– Data management – purge and backups – There is no longer a reason to manage data, organize it better, or purge old data.  With search and archive facilities, I can back up everything, forever, and find it using search.

– Free storage – you should be able to find and utilize all the free storage available online.  Storage will become so free, you will have to chose the most reliable provider for your data – price will no longer be a factor.

– Device-based storage is gone – floppies, CD’s, Tape, USB drives – forget about it….store your stuff in a cloud, any cloud.  Drop box, Google, Web Lockers, Just remember to treat your critical and confidential data differently and secure it accordingly.

– Private Cloud Services – what’s that? It’s your internal services for network storage and collaboration.  We’re not going to tell you to stop using them, but you better be looking at the cost effectiveness of maintaining and administering servers, email servers, database servers, firewalls, voice over IP, and all the other internal services you are running.  They can all be bought and paid for with a monthly fee.  No payroll attached.  Analyze closely here.

Technology Independent Model for Education(TM) is the future for Educational Technology

As we peruse educational technology message boards and interest groups we continue to read about one-to-one and Bring Your Own Device (BYOD) initiatives.  But what if I told you that the students are proving your assumptions wrong?


Here are common WRONG assumptions:

1 – students need a school device all the time – anytime, anyplace computing doesn’t mean they need to carry a device – that you chose – around all the time.  Besides, they already have a smartphone.

2 – the requirements for SBAC are the same requirements for student computing – if you are purchasing devices for SBAC, don’t expect to redeploy them successfully to students.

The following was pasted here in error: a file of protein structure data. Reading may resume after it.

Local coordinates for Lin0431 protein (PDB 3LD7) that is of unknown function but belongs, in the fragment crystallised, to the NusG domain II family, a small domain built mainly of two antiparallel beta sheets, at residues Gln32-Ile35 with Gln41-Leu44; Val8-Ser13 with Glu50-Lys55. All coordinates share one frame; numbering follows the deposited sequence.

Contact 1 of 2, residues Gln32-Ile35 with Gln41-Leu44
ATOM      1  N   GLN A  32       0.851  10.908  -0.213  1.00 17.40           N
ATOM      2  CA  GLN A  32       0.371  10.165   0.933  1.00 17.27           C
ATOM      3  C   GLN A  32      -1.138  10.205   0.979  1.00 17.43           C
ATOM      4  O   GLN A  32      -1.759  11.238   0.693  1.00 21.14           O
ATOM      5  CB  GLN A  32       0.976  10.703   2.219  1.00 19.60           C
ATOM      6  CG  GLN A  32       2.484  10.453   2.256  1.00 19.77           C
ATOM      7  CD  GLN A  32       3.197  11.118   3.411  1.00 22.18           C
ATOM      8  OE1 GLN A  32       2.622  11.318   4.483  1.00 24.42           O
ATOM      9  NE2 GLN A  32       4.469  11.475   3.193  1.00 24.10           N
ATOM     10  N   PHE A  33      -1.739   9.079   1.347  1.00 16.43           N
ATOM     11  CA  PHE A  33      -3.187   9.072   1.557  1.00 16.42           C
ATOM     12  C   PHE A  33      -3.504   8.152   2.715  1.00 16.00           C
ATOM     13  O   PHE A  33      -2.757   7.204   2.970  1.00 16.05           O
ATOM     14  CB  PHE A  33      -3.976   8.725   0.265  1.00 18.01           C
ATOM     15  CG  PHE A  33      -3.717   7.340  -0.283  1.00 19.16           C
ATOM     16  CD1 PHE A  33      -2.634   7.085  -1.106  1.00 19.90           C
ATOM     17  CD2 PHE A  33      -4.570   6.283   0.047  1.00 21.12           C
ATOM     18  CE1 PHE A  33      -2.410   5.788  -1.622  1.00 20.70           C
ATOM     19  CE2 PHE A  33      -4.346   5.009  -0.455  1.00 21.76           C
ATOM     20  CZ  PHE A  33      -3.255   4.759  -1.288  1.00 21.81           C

3 – 1:1 means higher test scores – there is very little empirical evidence to support a causal relationship between student devices and higher test scores, although studies do show improvements in some subjective measures such as engagement and motivation.

4 – Student devices will induce a paradigm shift in pedagogy and classroom management – we all know that these types of impacts can only be realized through professional development, not the introduction of technology alone.

5 – Students need a device to have access to their work anytime, anywhere – sorry, all their stuff is in the cloud.  Device-based storage is a hindrance in today’s environment.  How do you get your files from the iPad, to your USB drive?  The student would rather use the most powerful or convenient device available at any particular time.

The more you look at it, the more you see that the instructional need is not device-dependent.  A specific instructional application may be device-dependent, but the majority of applications will likely be more browser-dependent.

What does it all mean?  We need to take a Technology Independent approach.  Let the immediate instructional requirement determine which device to use.

TIME – Technology Independent Model for Education(TM)